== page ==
piggy bankMake lemonade. Here’s where that proverbial “When life you gives you lemons…” adage can come into play. Instead of focusing on all the problems your tight finances are bringing, focus on transforming the situation into a learning experience. Sure, it may sound kind of corny, but it can also make the family even stronger by having everyone work together to see how much fun they can still have and love they still share when money is lacking.

Show them, through your actions, that money is not the glue that holds the family together, nor is it the thing that truly makes the world go round. A tough financial situation can also help you teach your children the value of money and how to budget or most wisely spend their own funds.

Find low-cost ways to have fun anyway. Your family may not be able to afford a night at the movies or a fancy dinner at a restaurant, but you can still rent a bargain DVD or bring a basket of sandwiches to the park. Try inexpensive activities like a family bike ride, hike or free concerts.

Look for free or low-cost community events in your local paper. Work on creative craft projects using items around the home or collected on your family hike. Play board games, read books, volunteer as a unit at your local animal shelter. In other words, enjoy each other’s company in a good, old-fashioned way without needing an expensive activity as a crutch to do so.

Boost up the family love and unity meter. One of the reasons financial matters can create so much stress and anxiety is because they generate fear. Fear that you may lose your home, your friends or even each other. Setting time aside for open communication and discussion among family members can help you feel more unified and stave off fears that money woes could have a bearing on tearing your apart. Keep your children appropriately in the loop of what’s going on financially and reinforce that they are deeply loved as well as appreciated.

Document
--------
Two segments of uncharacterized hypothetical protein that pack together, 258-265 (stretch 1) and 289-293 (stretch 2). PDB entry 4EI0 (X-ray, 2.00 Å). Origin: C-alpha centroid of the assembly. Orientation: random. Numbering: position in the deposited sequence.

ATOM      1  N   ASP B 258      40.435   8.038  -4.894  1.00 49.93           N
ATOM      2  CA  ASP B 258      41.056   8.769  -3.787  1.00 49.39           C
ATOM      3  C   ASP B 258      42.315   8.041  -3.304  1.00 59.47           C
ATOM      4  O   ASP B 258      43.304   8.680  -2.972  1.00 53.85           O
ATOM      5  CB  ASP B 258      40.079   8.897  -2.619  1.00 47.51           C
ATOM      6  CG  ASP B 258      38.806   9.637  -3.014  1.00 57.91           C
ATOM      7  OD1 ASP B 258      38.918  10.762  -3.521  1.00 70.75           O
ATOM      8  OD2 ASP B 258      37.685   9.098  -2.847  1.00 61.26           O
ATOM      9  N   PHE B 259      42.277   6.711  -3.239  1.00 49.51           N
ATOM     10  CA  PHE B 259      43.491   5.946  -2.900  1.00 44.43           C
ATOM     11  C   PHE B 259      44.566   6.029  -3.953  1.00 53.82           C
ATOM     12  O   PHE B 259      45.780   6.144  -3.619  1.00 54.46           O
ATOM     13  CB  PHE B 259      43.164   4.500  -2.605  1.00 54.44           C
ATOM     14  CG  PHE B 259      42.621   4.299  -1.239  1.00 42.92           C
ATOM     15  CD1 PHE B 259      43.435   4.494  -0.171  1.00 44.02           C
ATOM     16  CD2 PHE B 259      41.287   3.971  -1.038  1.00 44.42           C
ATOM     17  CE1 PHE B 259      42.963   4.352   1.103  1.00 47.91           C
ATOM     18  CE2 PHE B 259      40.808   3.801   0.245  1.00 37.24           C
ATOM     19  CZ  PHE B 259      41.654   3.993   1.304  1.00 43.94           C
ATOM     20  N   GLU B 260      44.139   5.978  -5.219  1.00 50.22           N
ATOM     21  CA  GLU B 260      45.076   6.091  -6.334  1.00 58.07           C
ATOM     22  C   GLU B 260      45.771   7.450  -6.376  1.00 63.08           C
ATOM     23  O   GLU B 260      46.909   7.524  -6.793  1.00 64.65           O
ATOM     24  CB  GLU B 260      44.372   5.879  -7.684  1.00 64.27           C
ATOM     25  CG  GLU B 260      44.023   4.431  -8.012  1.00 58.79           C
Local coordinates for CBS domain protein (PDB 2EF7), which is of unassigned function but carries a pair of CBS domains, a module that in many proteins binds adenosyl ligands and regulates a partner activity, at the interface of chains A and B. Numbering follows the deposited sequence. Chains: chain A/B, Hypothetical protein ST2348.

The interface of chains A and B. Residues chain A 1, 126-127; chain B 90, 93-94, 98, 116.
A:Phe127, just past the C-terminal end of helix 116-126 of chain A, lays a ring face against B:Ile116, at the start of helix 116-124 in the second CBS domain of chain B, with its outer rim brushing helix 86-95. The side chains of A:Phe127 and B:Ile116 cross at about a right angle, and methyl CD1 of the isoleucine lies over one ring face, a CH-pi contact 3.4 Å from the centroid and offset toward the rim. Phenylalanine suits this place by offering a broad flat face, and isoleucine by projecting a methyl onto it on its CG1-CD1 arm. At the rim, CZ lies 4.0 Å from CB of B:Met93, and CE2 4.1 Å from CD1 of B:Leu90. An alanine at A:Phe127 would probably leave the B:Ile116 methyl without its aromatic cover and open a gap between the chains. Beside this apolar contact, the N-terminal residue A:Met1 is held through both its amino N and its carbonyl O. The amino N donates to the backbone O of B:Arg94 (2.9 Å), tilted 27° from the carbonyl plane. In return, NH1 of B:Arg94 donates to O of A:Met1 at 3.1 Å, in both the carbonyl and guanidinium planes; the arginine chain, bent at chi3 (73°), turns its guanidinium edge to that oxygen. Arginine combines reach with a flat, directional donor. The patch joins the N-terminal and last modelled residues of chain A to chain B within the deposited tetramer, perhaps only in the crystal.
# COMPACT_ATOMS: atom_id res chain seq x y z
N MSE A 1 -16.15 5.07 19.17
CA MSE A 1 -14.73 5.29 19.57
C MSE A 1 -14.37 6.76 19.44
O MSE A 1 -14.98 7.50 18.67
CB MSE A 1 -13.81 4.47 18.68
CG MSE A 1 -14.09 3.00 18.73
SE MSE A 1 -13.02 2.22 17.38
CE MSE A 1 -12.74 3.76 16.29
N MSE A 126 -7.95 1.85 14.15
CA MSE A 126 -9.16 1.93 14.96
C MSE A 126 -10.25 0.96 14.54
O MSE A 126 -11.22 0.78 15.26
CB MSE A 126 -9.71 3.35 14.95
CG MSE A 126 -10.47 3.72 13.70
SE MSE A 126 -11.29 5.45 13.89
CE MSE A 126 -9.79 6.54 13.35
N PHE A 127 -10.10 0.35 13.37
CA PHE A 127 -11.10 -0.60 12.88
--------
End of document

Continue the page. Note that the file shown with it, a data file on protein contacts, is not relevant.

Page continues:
Let everyone have a say in money decisions. Maybe you don’t have the cash to fly across the country on your next family vacation, but you can all work together to find a low-cost local vacation or day-trip option. Camping, anyone? Letting your children have a say on how household money is spent, to an extent, lets them feel like they’re doing something to help. If they can do something to help, that makes the situation even more beneficial.

“Children grow in understanding and self-worth when they contribute to the resolution of financial problems,” according to North Dakota State University. “This may involve a teen getting a part-time job or children agreeing to limit their requests for outside entertainment, such as movies.” 

Encourage contributions as appropriate. Don’t turn down your teen’s offer to get a part-time job to help the household finances. Let them help if they want to and can! While you shouldn’t force your child into labor to pay the electric bill, you can discuss ways all family members can contribute their time or resources to help the family stay afloat during even the bleakest financial times.


Study info: 

  • Canino G, Shrout PE, Rubio-Stipec M, et al. The DSM-IV rates of child and adolescent disorders in Puerto Rico. Arch Gen Psychiatry. 2004; 61:85–93.
  • Vega WA, Kolody B, Aguilar-Gaxiola S, et al. Lifetime prevalence of DSM-III-R psychiatric disorders among urban and rural Mexican Americans in California. Arch Gen Psychiatry. 1998; 55:771–8.

Photo Credits: John-Morgan, Rafael Souza ®